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|December 17, 1999||
Business Commentary/Dilip Thakore
India and the WTO: Seattle is history, prepare for the next round, now
The exultation and euphoria of the government and Left-leaning intelligentsia, over the failure of the World Trade Organisation's Seattle round negotiations, is premature and unwarranted.
True, the developed nations led by the US were not able to steam-roll their expanded agenda -- freedom of global investment, and the linkage of universal labour and environment preservation standards with trade issues. But the seeds of these ideas have been planted within the WTO and it is only matter of time before they germinate and strike root.
Consequently, the Indian argument that labour and environment standards cannot -- and should not -- be linked with trade, has carried the day. However, it is in the national interest that a more credible effort be made to legislate (and implement) globally acceptable labour and environment preservation standards back home.
There is a global revulsion against the profit from child labour derived by a large number of firms producing goods and services for the global market.
The issue of child labour is unconnected with WTO negotiations. But the fact is that the employment of child labour violates the Universal Declaration of Human Rights proclamation of which India is a member signatory. So, pressure on the Indian government to fall in line with the declaration is justified.
I am not justifying the US gambit of expanding the WTO agenda. It is quite obvious that the professed concern of the developed nations for children's rights in developing countries is driven less by children's rights and more by the concern for preserving jobs in high-cost industries in their own countries.
The Indian delegation to the Seattle summit took the stand that labour and environment preservation standards is the thin end of the wedge to raise a large number of non-tariff barriers against competitive exports from developing nations. Its stand is entirely justified.
But this is also a good time to begin cleaning up our own act, particularly in relation to the widespread employment of child labour in the Indian economy on which account this nation is vulnerable in several international fora.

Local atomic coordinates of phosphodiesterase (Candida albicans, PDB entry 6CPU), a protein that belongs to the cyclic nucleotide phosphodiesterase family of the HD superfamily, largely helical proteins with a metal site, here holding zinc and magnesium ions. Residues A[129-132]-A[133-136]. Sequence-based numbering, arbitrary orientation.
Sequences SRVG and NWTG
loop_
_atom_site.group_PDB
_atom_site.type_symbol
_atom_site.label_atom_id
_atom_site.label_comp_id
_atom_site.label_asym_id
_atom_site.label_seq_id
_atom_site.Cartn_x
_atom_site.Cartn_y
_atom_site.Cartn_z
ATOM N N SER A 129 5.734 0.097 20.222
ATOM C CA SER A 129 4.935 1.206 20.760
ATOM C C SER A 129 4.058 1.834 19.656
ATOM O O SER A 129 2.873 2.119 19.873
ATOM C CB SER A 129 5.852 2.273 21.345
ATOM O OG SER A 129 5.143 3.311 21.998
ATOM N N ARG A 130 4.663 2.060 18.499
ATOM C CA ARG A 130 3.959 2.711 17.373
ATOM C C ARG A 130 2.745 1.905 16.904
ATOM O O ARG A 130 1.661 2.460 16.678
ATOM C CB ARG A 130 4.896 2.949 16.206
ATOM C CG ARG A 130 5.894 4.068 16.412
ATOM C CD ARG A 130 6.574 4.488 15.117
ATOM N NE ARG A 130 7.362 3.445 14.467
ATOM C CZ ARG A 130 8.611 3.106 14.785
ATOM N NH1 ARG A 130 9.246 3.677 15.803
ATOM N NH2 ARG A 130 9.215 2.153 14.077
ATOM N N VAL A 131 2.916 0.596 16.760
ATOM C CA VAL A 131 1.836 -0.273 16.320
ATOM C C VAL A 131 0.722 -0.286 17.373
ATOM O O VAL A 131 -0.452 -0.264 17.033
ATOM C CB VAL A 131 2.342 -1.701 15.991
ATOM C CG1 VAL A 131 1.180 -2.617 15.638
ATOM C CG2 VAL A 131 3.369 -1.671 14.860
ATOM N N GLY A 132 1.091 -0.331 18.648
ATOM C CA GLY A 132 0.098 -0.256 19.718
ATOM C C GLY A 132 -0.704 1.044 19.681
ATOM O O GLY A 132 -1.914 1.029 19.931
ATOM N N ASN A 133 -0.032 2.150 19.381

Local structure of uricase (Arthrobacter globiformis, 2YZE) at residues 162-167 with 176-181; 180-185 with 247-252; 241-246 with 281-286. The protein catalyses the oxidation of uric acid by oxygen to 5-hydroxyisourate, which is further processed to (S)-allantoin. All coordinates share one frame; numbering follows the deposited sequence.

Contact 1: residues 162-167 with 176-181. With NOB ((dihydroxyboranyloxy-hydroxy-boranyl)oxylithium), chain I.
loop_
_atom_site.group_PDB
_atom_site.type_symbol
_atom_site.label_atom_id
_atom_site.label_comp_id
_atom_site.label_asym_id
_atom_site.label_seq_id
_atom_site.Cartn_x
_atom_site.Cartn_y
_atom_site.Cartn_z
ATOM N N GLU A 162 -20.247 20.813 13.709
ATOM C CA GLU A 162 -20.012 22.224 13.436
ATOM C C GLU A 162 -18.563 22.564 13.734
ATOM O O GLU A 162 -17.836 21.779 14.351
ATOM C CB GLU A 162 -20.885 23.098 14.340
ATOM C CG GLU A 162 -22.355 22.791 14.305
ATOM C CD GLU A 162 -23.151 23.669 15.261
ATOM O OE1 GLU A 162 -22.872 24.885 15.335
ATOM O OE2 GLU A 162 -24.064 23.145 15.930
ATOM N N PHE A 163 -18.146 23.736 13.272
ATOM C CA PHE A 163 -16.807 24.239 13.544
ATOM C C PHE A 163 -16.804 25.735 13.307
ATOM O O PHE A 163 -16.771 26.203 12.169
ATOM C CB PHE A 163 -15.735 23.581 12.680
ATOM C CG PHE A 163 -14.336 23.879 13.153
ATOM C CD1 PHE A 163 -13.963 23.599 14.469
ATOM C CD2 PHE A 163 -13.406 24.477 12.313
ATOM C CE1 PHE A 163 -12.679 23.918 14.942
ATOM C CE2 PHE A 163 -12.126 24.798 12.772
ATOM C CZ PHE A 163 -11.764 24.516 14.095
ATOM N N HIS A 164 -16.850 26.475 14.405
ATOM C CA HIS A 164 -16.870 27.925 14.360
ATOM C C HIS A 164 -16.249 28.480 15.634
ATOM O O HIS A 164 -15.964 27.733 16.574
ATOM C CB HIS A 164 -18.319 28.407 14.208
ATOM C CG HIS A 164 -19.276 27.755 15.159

A determined initiative to get children out of sweatshops and into schools, which is their natural habitat, is overdue. More so because several powerful non-governmental organisations have emerged as pressure groups for labour and environment standards.
Several NGOs opposed to the establishment of a multi-lateral WTO almost sabotaged the summit. Unfortunately, US President Bill Clinton and the European Union's representative made sympathetic noises in favour of the the estimated 50,000 demonstrators by conceding they were making valid protests.
The opposition of powerful transnational NGOs to the very idea of a World Trade Organisation which will lay down some ground-rules for the regulation of international trade, and the receptive ear that this viewpoint is receiving in the US and Europe, is a grave threat to developing nations and India in particular.
The US negotiators are attempting to expand the WTO agenda, even as issues negotiated in the Uruguay Round of trade talks (1995) remain unresolved -- free access to textiles, garments and leather products to US and European markets. This raises suspicions that the US would not mind a toothless WTO, if the global trade body is not built in its own image.
Likewise, the EU which is notoriously protective about its heavily subsidised agriculture, would not be entirely unhappy if the WTO is reduced to the status of an ineffective cipher.
The countries which have the most to lose if the WTO does not get off the ground will be the developing nations, particularly medium development nations like India and China. For these are beginning to emerge as major trade and investment actors on the international stage.
The upside of the failed WTO ministerial summit in Seattle was that neither the US, the EU nor any of the developed nations has shut the door against further negotiations under the WTO banner.
Indeed, it is possible that US trade representative Charlene Barshefsky and her team may have learnt a lesson in the art of multilateral negotiations. She said these will be continued in Geneva. The Indian government-led delegation gave a good account of itself by resisting the temptation to play to the gallery and the Third World leader. It would do well to prepare the ground for the next round of negotiations by drawing up some worst-case scenarios to keep the talks going. At this point, in India's history, we need a regulated international trade order more than the US or the developed nations.
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